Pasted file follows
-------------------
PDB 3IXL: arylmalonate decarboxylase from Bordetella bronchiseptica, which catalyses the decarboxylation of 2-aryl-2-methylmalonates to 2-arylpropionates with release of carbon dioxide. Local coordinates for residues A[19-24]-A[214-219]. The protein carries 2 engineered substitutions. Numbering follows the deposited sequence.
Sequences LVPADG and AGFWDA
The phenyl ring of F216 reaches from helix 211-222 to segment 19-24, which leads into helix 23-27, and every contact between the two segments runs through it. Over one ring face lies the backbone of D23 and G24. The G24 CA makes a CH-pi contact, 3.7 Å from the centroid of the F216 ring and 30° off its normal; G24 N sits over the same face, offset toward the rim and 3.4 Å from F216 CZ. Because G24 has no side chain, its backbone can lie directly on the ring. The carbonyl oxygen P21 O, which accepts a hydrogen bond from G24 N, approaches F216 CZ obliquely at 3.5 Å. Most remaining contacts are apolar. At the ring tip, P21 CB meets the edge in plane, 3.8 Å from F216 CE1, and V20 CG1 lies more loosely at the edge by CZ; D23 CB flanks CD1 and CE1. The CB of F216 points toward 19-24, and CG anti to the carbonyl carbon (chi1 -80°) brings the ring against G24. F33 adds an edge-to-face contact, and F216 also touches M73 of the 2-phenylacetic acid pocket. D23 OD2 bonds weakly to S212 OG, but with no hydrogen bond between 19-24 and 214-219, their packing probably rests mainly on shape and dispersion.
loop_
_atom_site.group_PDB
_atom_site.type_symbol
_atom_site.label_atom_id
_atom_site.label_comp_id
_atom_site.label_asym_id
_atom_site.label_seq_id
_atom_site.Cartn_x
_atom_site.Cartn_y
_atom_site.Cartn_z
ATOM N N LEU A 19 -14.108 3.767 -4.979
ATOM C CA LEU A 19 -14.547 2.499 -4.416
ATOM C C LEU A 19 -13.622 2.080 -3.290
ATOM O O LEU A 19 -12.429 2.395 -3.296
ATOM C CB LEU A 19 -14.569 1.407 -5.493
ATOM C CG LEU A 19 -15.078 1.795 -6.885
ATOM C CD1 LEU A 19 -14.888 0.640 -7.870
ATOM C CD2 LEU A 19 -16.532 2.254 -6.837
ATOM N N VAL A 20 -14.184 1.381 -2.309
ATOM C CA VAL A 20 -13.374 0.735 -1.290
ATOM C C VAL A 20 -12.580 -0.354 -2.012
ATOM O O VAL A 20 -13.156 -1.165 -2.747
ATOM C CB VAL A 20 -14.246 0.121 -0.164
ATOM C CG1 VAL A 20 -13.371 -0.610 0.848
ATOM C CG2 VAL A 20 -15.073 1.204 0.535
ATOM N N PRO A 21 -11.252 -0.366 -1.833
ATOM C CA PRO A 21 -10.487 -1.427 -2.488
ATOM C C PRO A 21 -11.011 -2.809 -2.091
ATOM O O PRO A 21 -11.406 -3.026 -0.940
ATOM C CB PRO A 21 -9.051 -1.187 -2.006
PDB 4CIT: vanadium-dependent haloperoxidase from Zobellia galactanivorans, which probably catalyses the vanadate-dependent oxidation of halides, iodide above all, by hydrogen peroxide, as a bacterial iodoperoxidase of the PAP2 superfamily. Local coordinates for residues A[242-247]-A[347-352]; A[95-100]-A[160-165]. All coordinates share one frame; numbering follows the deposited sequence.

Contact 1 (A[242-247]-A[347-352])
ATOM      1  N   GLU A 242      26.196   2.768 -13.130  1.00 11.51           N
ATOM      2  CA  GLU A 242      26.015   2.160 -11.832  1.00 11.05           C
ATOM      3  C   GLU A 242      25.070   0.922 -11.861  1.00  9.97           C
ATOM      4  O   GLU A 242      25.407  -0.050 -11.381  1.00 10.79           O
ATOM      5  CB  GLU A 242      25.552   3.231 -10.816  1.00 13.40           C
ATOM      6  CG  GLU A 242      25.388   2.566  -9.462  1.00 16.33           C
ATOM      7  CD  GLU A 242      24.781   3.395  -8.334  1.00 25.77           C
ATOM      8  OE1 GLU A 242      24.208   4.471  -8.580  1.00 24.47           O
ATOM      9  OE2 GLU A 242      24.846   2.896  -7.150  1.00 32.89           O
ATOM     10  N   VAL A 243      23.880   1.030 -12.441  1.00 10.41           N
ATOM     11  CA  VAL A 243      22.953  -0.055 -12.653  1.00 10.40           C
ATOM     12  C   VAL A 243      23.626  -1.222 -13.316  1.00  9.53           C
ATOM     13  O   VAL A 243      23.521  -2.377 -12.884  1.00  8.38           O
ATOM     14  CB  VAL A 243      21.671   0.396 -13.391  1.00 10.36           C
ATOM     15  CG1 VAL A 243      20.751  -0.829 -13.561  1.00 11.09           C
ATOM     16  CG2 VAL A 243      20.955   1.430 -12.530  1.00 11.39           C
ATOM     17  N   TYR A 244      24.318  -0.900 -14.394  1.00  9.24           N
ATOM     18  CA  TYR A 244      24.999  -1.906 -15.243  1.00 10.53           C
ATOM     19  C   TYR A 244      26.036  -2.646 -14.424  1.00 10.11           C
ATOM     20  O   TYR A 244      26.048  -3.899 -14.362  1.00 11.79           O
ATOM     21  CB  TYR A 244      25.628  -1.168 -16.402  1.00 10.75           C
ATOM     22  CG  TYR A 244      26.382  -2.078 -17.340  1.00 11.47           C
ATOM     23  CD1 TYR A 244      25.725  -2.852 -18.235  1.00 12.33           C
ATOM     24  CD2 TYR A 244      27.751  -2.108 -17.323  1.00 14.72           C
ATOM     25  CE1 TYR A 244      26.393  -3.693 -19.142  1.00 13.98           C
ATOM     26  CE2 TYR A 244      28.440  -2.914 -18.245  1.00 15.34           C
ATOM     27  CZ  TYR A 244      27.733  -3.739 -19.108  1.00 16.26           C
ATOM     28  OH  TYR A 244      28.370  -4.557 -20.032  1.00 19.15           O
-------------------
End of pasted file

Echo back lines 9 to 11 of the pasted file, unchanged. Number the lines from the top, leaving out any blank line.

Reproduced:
_atom_site.label_asym_id
_atom_site.label_seq_id
_atom_site.Cartn_x